Cranberry juice unlikely to prevent cystitis – says Stirling researcher

STIRLING researcher, Dr Ruth Jepson, has concluded that cranberries do not prevent urinary tract and bladder infections such as cystitis, and that any benefit, if present at all, is likely to be small and only for women with recurrent urinary tract infections (UTI).

Cranberries and cranberry juice have been used to prevent UTIs for decades, although it is not clear how they might help protect against infection. According to one theory, certain sugars and flavanol compounds in cranberries prevent bacteria sticking to cells lining the walls of the urinary tract.

Dr Jepson and her colleagues gathered evidence from 24 studies involving a total of 4,473 people. Those in treatment groups were given cranberry juice, tablets or capsules, while those in control groups were given placebo cranberry products, water, methenamine hippurate, antibiotics, lactobacillus or nothing.

Dr Jepson says: “The results suggest that cranberry juice is even less effective at preventing UTIs than was shown in our previous research.

“In the studies where participants were given juice, there were large numbers of drop-outs, suggesting it might not be easy to drink over long time periods. A common problem with studies evaluating cranberry tablets or capsules was that they rarely reported the amount of active ingredient, so it was unclear whether levels would have been high enough to have any effect.”

Although in some studies there were small benefits for women suffering from recurring infections, women would have to consume two glasses of cranberry juice per day for long periods to prevent one infection. The researchers conclude that current evidence does not support cranberry juice as a means of preventing UTIs.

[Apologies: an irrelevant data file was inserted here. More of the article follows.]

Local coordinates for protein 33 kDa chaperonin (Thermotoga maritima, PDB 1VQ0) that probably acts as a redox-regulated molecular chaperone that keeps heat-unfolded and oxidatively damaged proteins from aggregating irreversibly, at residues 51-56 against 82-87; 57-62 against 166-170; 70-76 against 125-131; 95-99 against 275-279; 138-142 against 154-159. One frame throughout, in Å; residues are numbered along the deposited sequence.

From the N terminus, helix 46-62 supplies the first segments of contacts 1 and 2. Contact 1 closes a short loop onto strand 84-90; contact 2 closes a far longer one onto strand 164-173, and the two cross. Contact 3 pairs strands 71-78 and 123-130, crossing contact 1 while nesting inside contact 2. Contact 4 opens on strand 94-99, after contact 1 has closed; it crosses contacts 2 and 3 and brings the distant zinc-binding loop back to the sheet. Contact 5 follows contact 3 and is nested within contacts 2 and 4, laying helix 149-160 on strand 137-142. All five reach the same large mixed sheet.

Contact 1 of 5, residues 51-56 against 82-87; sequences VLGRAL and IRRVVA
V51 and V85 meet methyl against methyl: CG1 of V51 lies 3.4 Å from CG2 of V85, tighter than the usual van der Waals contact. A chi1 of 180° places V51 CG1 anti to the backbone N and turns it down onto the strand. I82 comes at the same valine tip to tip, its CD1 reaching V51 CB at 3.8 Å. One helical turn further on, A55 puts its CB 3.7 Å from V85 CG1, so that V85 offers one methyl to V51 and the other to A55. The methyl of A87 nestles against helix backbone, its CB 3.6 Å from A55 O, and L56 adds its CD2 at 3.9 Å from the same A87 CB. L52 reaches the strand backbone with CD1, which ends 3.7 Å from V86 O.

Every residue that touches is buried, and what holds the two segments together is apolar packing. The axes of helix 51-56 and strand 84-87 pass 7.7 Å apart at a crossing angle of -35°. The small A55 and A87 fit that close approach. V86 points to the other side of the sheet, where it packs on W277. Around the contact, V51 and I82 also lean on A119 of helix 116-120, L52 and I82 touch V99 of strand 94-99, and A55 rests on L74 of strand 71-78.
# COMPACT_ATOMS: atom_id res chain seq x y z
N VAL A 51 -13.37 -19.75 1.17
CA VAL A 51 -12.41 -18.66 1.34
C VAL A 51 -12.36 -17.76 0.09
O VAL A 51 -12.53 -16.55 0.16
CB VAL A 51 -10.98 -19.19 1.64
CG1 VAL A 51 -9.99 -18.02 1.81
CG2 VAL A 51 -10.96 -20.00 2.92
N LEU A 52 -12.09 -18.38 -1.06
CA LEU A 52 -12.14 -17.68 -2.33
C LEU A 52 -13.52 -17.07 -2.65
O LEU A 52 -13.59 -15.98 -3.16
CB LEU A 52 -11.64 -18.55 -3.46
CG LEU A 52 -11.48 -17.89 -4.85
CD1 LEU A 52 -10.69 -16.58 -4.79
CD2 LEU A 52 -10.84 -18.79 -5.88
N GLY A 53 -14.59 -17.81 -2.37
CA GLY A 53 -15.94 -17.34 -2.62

“We can’t see a particular need for more studies of the effect of cranberry juice,” says Dr Jepson, “as the majority of existing studies indicate that the benefit is small at best, and the studies have high drop-out rates.

“More studies of other cranberry products, such as tablets and capsules, may be justified, but only for women with recurrent UTIs, and only if these products contain the recommended amount of active ingredient.”

Dr Jepson’s research is published in The Cochrane Library, which produces high quality healthcare information, and this update was funded by the NHS National Institute of Health Research.

Ends

Further information from Patricia Hess at pr@stir.ac.uk or 01786 466 687

Notes for editors

Full citation: Jepson RG, Williams G, Craig JC. Cranberries for preventing urinary tract infections. Cochrane Database of Systematic Reviews 2012, Issue 10. Art. No.: CD001321. DOI: 10.1002/14651858.CD001321.pub5.

URL upon publication: http://doi.wiley.com/10.1002/14651858.CD001321.pub5

Dr Ruth Jepson is co-director of the Centre for Public Health and Population Health Research at the University of Stirling

Contact: Patricia Hess
Phone: 01786466687
Email: pr@stir.ac.uk